Biden still undecided on Jerome Powell’s appointment as Fed chief

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President Biden Tuesday declined to say if he plans to rename Jerome Powell as chairman of Federal Reserve as soaring inflation and worsening labor shortages weigh on the economy’s recovery from the coronavirus pandemic.

Speaking in Glasgow, Scotland, at the United Nations climate change summit, known as COP26, Biden told reporters he had yet to make a decision on who to attend. address to lead the US central bank for the next four years. He declined to say what criteria he was looking for in a candidate who will become one of the most powerful economic figures in the world, but promised to announce a decision that would ensure enough time in the Senate to approve the candidate.

“I’m not going to discuss this with you because it’s ongoing now, we’ll be making those announcements pretty quickly. It’s been going on for a while,” Biden said. “I think we’ll have plenty of time to make sure all the top candidates are cleared in time before terms expire.

Powell, a trained lawyer and former Republican Treasury official, is generally respected on Wall Street and beloved by lawmakers on both sides for guiding the United States through the coronavirus pandemic. But the White House Still considering whether to call on Powell to lead the Fed for another four years – one of the most important economic decisions for Biden – before his official term ends in February 2022.

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The Fed chairman is one of Washington’s most powerful players, with the ability to dictate the pace of economic growth, and is usually appointed for a second term, often to strengthen the central bank’s independence from to politics.

But Powell has recently been criticized by some progressive groups on issues such as financial regulation and climate change, making his appointment much less secure than it was just a few months ago.

President Biden addresses a press conference at the COP26 United Nations Climate Change Conference in Glasgow on November 2, 2021. World leaders meeting at the COP26 climate summit in Glasgow will issue a multibillion-dollar pledge dollars to end deforestation by 2030 but t (BRENDAN SMIALOWSKI / AFP / Getty Images)

“I’ve thought about it a lot,” Biden said Tuesday. ” I met [with] macroeconomic advisers on the best choices. We have a lot of good choices. But I’m not going to speculate now. “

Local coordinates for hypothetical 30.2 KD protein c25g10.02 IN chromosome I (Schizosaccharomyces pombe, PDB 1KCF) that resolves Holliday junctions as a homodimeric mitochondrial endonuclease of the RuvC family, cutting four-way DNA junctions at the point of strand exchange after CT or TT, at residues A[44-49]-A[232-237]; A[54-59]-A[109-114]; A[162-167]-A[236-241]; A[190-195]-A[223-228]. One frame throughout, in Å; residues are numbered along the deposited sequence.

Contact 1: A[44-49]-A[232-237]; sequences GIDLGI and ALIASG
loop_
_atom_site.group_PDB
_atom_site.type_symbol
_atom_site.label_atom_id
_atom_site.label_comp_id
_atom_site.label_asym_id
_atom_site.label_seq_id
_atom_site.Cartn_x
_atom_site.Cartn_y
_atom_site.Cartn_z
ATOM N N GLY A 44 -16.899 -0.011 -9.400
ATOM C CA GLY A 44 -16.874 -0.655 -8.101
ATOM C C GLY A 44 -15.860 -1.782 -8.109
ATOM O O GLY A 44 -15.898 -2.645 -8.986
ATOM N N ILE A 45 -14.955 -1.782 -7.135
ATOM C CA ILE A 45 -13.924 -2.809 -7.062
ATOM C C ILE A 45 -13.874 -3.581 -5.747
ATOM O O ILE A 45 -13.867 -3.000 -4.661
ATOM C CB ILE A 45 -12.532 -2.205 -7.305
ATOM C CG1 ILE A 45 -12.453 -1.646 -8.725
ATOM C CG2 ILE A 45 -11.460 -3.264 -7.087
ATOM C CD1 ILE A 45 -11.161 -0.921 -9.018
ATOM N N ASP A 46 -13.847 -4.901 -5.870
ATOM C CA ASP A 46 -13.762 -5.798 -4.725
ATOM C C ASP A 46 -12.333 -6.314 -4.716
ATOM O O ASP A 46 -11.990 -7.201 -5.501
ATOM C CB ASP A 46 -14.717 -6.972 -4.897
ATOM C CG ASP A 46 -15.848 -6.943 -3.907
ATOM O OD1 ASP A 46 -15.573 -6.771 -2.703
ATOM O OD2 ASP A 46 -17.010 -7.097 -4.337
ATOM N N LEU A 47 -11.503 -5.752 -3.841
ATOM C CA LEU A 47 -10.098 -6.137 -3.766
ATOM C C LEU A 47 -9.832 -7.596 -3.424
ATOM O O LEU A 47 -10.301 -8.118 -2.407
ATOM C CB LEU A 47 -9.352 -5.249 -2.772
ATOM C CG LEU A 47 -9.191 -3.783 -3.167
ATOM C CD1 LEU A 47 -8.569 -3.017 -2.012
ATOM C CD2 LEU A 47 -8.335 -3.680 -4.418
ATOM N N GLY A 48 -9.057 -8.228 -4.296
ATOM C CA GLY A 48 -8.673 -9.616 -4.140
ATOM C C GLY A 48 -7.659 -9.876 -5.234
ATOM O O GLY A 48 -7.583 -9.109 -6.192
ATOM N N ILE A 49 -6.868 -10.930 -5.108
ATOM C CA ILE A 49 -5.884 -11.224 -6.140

Senator Elizabeth Warren, D-Mass., Last month became the most prominent lawmaker to oppose Powell’s re-appointment, arguing that under his tenure the central bank took “many steps to weaken” the supervision of banks, including overhauling Act’s Dodd-Frank Volker rule, revamping the stress tests of big banks and allowing lenders to increase investment in venture capital.

“Your case worries me a lot,” Warren told Powell at a Senate Banking Committee hearing. “You have acted time and again to make our banking system less secure. And that makes you a dangerous man to run the Fed.”

At the same time, Powell is said to have secured a key endorsement from Janet Yellen, now Secretary of the Treasury, increasing his chances of a second term, given his nearly two decades of experience at the Fed, including four years as head of the central bank. Yellen also worked directly with Powell, who served as Fed governor during his tenure. (In 2018, Powell replaced Yellen as the head of the Fed, making her the first president not to be re-elected after a first full term.)

“I told him about the candidates and advised him to pick someone with experience and credibility,” Yellen told CNBC on Tuesday. “I think President Powell has certainly done a good job.”

Federal Reserve Chairman Jerome Powell speaks at the National Association for Business Economics conference in Denver on Tuesday, October 8, 2019 (AP Photo / Thomas Peipert)

The White House move comes as Fed policymakers wonder how and when to start rolling out some of the super-easy monetary policies put in place to support the U.S. economy during the pandemic. Most Fed officials agreed last month that they could start slowing down their aggressive bond buying program as early as mid-November, the first step they will take in restoring support to the American economy.

The minutes of the U.S. central bank meeting on September 21-22 show that policymakers are ready to start gradually reducing the $ 120 billion in monthly bond purchases, a policy known as “quantitative easing” designed to keep credit low, at their November meeting, which takes place this week.

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“Participants generally felt that, provided the economic recovery remains on track overall, a phase-down process that was completed by the middle of next year would likely be appropriate,” he added. . minutes, released last week, said. “Participants noted that if a decision to start cutting back on purchases is made at the next meeting, the downsizing process could begin with monthly buying schedules starting in mid-November or mid-December.”

Policymakers have said they plan to complete the reduction process by July next year, about a month or two earlier than expected. Economists widely expect Fed officials to announce cuts after their November meeting on Wednesday.


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